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Identifying Nautilus Shells

gjbarord

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#2
Just off of first appearance I would say that they are macromphalus. The key characteristic to look at in regards to nautilus identification is the umbilicus, which is the inner 'coil' of the nautilus at the center of the shell. This is covered in some nautilus and not covered in others.

The striped pattern also appears to be different between those two species. I will double check the ID later today as soon as I can find my reference.

Greg
 

robyn

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#4
I'll second that - macromphalus (big bellybutton) has an open spiral - these look to be either pompilius or belauensis, and my understanding is that the major differentiating factor between the two is size - belauensis is typically much larger.

Having said that:

The stripe pattern and size is often totally different within the same species - here's a pic of two pompilius from the philippines and vanuatu: so basically I don't know. I would go with pompilius beacuse its more common than belauensis (IIRC)
 

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Archi

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#5
So, have we concluded a pompilius? I was also wondering if it was different species between the two shells, or if the right one was just a juvenile or different gender.
 

gjbarord

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#6
What is the diameter of the two shells? Is the picture on the right just a little blurry?? (it looked as if there is a slight spiralling to the umbilicus and looks open)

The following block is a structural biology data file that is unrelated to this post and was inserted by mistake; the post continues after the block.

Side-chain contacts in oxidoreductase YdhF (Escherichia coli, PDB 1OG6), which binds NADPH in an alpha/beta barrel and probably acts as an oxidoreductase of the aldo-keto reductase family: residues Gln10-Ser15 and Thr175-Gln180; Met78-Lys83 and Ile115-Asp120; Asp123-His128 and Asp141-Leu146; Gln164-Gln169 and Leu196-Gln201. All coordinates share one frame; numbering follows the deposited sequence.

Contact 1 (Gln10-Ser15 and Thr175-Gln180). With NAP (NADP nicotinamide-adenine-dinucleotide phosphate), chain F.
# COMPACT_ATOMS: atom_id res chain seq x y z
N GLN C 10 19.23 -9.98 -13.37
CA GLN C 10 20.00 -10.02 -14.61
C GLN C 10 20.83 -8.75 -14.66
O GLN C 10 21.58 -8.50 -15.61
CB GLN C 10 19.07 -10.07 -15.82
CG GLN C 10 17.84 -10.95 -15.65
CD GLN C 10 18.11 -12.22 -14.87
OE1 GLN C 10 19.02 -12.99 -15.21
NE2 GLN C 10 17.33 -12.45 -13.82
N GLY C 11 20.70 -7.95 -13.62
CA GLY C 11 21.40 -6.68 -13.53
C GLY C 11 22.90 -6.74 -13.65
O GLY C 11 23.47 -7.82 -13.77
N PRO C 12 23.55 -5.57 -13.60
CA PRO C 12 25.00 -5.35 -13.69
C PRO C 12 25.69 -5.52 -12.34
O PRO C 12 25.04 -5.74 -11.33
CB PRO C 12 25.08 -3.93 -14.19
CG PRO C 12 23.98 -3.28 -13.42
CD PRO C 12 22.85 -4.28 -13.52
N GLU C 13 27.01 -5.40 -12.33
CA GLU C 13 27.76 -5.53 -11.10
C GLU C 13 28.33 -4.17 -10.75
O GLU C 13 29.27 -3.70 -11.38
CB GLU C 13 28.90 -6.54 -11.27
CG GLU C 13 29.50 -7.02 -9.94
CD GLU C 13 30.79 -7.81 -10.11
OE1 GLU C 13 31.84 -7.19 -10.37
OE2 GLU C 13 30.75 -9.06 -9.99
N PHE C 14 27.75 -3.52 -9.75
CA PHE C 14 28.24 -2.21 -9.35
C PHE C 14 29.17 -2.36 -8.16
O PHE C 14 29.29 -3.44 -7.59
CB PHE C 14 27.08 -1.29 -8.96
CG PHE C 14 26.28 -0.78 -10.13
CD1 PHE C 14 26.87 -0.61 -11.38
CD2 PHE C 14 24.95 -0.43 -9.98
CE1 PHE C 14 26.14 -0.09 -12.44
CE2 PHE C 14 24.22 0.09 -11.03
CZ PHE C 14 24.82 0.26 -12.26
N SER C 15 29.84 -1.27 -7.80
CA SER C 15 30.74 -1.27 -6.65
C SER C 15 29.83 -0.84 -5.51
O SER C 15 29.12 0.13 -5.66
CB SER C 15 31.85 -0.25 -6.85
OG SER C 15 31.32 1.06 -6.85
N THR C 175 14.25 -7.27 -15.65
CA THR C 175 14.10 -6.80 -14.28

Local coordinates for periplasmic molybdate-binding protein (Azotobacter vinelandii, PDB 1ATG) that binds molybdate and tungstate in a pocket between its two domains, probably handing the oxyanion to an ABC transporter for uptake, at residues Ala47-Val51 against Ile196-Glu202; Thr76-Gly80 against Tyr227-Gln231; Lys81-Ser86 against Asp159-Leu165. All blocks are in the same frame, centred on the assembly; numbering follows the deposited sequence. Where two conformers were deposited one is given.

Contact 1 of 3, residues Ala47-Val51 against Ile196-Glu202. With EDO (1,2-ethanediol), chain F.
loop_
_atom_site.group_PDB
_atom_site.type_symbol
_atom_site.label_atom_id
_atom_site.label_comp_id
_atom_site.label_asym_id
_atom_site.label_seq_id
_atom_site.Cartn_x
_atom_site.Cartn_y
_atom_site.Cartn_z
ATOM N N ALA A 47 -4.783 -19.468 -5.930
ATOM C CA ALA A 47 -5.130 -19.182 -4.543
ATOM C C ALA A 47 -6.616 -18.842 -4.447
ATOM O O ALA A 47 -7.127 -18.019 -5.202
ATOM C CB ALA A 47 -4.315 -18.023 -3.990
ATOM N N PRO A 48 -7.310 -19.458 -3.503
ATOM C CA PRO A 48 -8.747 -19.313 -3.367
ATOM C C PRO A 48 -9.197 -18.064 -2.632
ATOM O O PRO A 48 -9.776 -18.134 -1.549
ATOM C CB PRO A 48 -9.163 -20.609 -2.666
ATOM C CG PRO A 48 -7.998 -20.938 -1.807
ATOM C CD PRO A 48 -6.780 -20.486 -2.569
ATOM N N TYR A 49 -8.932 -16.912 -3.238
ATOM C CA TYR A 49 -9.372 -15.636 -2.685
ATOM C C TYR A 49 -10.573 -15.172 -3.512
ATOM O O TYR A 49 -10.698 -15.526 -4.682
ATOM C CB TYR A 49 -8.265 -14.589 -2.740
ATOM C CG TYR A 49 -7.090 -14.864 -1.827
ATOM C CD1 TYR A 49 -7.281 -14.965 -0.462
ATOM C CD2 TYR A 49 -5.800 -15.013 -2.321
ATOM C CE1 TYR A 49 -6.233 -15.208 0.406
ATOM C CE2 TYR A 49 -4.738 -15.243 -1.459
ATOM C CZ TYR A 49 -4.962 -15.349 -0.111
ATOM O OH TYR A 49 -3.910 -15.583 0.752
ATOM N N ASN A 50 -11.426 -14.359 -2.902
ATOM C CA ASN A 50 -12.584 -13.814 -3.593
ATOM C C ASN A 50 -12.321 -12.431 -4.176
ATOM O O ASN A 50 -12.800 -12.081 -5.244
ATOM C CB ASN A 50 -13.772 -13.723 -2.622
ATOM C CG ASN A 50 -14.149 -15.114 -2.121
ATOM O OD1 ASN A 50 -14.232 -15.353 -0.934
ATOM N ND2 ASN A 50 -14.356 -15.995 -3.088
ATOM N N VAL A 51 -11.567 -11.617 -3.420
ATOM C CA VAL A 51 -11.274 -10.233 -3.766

Is the shell smooth or does it feel like a multitude of "cross-grids" along it?

Greg
 

gjbarord

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#8
The largest reported size for pompilius, I believe, is 17 cm. So I would think that at least the larger one is not pompilius.

What about the cross-grid texture on the shells??

Greg
 

Archi

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#10
Just remember that I measured from the longest point to the longest point, other specimens may not have been measured that way. As for the texture, there doesn't seem to be any 'cross-grid', rather they have 'bumps' running horizontally (horizontal in the bottom left picture in my first post). It also seems that the smaller one's (the one on the left) 'bumps' are raised quite a bit more than the larger shell (the one on the right).
 

xsimona

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#11
Stenomphalus-Perforatus-Belauensis.....

Hi all,
first of all, thanks to the web to create a common space to share !